Helping refugee children cope with a harsh winter

Children refugees in the MENA region, especially those in Syria and neighbouring countries, deserve urgent attention.
Sunday 02/12/2018
A displaced Syrian boy bites on a plastic bowl at the Ain Issa camp. (AFP)
A displaced Syrian boy bites on a plastic bowl at the Ain Issa camp. (AFP)

The UN Children’s Fund (UNICEF) has sounded the alarm over a funding deficit it warns will have tremendous consequences for more than 1 million children in the Middle East and North Africa. The children need that vital assistance as winter settles in.

The warning, issued by UNICEF Regional Director Geert Cappelaere, underlined the high risks facing children who have no permanent shelter.

“Years of conflict, displacement and unemployment have reduced families’ financial resources to almost nothing. Staying warm has simply become unaffordable,” Cappelaere said.

“With cold and rainy weather sweeping across the Middle East and North Africa, nearly 1 million children affected by crises in the region risk being left out in the cold,” he added.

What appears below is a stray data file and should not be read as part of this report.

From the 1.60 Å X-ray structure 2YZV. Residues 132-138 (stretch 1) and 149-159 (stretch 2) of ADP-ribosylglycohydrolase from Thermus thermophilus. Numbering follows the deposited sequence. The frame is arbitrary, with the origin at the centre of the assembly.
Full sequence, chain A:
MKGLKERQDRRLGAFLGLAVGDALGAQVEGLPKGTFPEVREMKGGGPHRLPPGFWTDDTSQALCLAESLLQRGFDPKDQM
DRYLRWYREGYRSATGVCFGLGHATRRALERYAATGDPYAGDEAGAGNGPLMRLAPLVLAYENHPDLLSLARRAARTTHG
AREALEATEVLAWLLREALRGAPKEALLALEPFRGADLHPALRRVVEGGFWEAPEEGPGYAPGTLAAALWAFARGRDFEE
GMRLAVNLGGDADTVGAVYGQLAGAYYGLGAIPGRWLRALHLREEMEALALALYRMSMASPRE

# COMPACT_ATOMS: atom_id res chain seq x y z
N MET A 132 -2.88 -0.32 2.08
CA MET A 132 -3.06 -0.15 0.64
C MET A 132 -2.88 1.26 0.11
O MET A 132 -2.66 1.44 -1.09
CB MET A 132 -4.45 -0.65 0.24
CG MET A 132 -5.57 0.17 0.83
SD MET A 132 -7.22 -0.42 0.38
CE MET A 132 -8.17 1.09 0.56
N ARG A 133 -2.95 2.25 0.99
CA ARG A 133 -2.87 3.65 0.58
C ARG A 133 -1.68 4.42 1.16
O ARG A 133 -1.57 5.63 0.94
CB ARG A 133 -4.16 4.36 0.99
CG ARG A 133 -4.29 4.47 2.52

The UN agency complains of a $33 million funding gap — two-thirds of its total budget — and fears it would be unable to carry out its mission. UNICEF normally helps 1.3 million refugee and displaced children in Syria, Iraq, Jordan, Lebanon, Turkey and Egypt, providing them with warm clothes and the basic amenities of life, in winter.

However, the number of children affected by the precarious conditions created by displacement is much higher. UNHCR, the UN refugee agency, said there are more than 5.6 million Syrian refugees, including 2.6 million children displaced across the region as a result of the Syrian war, now in its eighth year.

Available figures show that the overwhelming majority of refugee families in the Middle East live in dire poverty. Between 68-85% of refugee families in Lebanon and Jordan live below the poverty level.

The predicament of Syria’s children is made more dire by the consequences of war. A recent UN report on children and armed conflict in Syria, for the period November 2013-June 2018, shows hundreds killed and maimed.

Virginia Gamba, the special representative of the UN secretary-general for children and armed conflict, said “the protection of children must be included in future peace negotiations and stabilisation efforts.”

In Lebanon, of the 1 million refugees registered with UNHCR, an estimated 250,000 Syrians live in tent camps across the country for the seventh year in a row.

Last year, at least 12 Syrians, including two children, froze to death during a storm in eastern Lebanon after crossing the border while fleeing Syria’s protracted civil war.

Children refugees in the MENA region, especially those in Syria and neighbouring countries, deserve urgent attention.

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